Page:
I have just hung up the phone from my fourth conference call of the day and am getting hungry for lunch, when Chase emerges from his third floor bedroom and stands in the doorway to my office with pillow marks still on his face and that glassy blank stare suggesting that his REM cycle ended only moments before.

Good morning, Chase!

Without another word he turns and pads downstairs to the kitchen. Noah is still fast asleep in his room down the hall.  I glance at the time.  It’s 10:49 a.m.  and I officially have become the mother of teenagers.

Almost overnight, my boys started sleeping late.  In fact, it really only began when school let out in June.  It might have happened sooner but the poor guys had to get up at the crack of dawn all year long to make it to their music rehearsals.  It took their internal alarm clocks a few weeks to realize they were no longer beholden to the demands of the middle school band leader but then, in celebration, they shut down entirely.  I have rarely seen either of them vertical before 10:00 a.m. over the last month.

I’m not sure how I feel about it.

Truthfully, I actually thought they would skip the whole “teenage late sleeper” thing.  If I was being really honest, I might say that I HOPED they would skip it.  Being a morning person myself, I never understood those who have the capacity to sleep past 9:00 a.m.  If I make it to 8:00, I feel completely hedonistically slothy.  So I was proud of my boys who would regularly wake to great the sun, even on the weekends.  I might have even had a conversation with myself that went something like this:

My children are better than other children. Why, you ask?  They are better than other children because they do not sleep late.  They are enterprising and full of energy.  They are not stereotypical teenagers.  Their ability to wake after 8 hours of sleep means they are surely destined for greatness.  They are awesome.

Until they weren’t.  They have officially joined the Sleeper Cell – and as their mother, so have I.  Now the conversation is not with myself but with other mothers also in the cell:

Oh, Johnny slept until 10:35 the other day? Ha! That’s nothing!  Noah slept until 10:57 and THEN went back and took a twenty minute nap at 11:20.  I thought he had mono, for goodness sakes!!!  You know, I heard on NPR that kids this age NEED more sleep.  It’s good for them.  Who wants to sign my petition to start high school at 10:00 a.m.?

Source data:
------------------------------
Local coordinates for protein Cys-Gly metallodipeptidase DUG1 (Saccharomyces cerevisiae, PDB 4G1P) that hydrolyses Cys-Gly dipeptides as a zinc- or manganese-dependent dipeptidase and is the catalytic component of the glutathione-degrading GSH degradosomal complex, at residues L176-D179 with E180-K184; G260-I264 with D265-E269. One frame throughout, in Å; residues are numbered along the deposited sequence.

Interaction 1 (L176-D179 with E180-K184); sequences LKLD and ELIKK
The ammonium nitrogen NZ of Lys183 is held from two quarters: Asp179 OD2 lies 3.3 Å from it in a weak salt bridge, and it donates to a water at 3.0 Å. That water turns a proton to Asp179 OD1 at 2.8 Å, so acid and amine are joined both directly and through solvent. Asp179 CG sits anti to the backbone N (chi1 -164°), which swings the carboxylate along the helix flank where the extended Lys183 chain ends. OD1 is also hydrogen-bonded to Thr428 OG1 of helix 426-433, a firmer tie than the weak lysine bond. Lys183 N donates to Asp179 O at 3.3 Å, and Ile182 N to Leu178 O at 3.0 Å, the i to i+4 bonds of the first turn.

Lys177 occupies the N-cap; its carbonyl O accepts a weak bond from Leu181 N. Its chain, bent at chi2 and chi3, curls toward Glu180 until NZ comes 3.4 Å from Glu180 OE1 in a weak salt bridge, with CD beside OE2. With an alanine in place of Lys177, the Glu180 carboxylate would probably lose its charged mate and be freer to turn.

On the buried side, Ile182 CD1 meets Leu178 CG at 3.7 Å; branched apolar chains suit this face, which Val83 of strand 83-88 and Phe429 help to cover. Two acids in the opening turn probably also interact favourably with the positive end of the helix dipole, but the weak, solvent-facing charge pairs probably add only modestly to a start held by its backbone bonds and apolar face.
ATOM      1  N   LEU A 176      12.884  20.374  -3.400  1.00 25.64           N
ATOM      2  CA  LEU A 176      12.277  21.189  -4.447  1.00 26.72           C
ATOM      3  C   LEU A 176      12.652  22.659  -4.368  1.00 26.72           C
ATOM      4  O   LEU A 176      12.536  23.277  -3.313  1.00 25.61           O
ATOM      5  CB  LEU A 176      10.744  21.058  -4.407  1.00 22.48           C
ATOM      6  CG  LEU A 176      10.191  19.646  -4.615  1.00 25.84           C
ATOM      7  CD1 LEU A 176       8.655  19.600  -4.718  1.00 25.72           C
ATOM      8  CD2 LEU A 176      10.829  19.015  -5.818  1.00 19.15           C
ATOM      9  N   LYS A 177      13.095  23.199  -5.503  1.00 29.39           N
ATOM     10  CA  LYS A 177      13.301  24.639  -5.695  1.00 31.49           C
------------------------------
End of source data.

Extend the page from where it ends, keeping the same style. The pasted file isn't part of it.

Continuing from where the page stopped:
We nod our heads in commiseration with one another and look at the Early Risers, the club I was president of just one month ago, as freaks of nature.

Alas, isn’t this how it goes with every phase our kids choose to adopt or reject?  If they become lemmings fall in step with the norm, we thank the Universe they are precisely that: Normal.  But if they buck the status quo, they are extraordinary.  And who are we to silence that different drummer to whom they march?  To summarize, its all good.

And while I’m slightly disappointed that my guys didn’t side step the Sleeper Cell phase (or the Long Hair Phase, the X-Box Phase or the Cain and Abel phase,) I’d trade that any day for the Cone of Silence phase, the Sow Their Wild Oats Phase,  or the Fake ID phase all which I am still praying they will skip entirely.  (Fellas – Having fully engaged in all of the latter in my younger years, I can say with authority, you don’t emerge from any of them a better person.)

The good news about phases is they are just that – and regardless of whether or not my boys choose to partake in them or not, they will eventually pass.  My commitment to a firm position on whether sleeping late is good or evil is about as lasting as the time it will take my kids to start to rise early again, making me worse than a politician when it comes to which side of the argument I am on.  I think the experts call this waffling.   I prefer “unconditional love.”

 Sleep well, my sweet boys.

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